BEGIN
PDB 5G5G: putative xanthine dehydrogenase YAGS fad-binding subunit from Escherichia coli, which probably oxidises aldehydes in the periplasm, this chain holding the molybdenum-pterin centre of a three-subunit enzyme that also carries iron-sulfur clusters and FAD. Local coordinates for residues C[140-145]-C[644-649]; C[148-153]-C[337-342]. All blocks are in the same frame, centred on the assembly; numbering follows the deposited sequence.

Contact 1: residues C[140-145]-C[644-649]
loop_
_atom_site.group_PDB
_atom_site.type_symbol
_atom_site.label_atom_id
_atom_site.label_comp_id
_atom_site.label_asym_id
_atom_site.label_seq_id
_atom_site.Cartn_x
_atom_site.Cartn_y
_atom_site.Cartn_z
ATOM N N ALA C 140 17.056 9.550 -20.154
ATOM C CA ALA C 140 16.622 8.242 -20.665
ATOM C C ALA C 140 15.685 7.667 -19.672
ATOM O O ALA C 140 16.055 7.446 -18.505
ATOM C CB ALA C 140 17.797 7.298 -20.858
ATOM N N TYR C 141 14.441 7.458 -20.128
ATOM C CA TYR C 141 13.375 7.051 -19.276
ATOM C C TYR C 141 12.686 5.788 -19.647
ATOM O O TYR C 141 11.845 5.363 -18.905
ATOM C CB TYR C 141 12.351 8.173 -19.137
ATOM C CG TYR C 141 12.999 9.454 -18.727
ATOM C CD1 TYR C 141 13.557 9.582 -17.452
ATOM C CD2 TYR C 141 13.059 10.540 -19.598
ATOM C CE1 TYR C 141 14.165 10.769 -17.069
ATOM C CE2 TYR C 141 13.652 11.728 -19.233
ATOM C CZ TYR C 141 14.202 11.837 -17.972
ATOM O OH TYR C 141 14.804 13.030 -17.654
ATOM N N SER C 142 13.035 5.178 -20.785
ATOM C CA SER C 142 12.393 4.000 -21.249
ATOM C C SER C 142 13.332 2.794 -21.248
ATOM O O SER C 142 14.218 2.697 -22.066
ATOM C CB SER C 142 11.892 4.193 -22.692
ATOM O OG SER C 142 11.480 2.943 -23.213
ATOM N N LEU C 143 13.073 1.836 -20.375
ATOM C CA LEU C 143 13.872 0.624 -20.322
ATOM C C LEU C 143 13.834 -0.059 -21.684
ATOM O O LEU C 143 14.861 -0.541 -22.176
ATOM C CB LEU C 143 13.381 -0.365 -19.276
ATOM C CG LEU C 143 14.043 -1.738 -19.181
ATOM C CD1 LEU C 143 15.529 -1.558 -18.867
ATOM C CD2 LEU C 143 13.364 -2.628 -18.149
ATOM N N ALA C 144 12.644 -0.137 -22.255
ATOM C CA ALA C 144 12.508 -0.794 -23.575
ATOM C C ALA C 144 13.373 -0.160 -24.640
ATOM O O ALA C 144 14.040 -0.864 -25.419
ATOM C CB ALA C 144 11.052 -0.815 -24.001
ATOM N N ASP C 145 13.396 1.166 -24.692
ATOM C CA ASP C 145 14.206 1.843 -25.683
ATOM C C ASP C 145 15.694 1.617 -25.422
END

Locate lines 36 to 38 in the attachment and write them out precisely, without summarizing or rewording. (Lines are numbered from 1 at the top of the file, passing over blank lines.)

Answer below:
ATOM N N LEU C 143 13.073 1.836 -20.375
ATOM C CA LEU C 143 13.872 0.624 -20.322
ATOM C C LEU C 143 13.834 -0.059 -21.684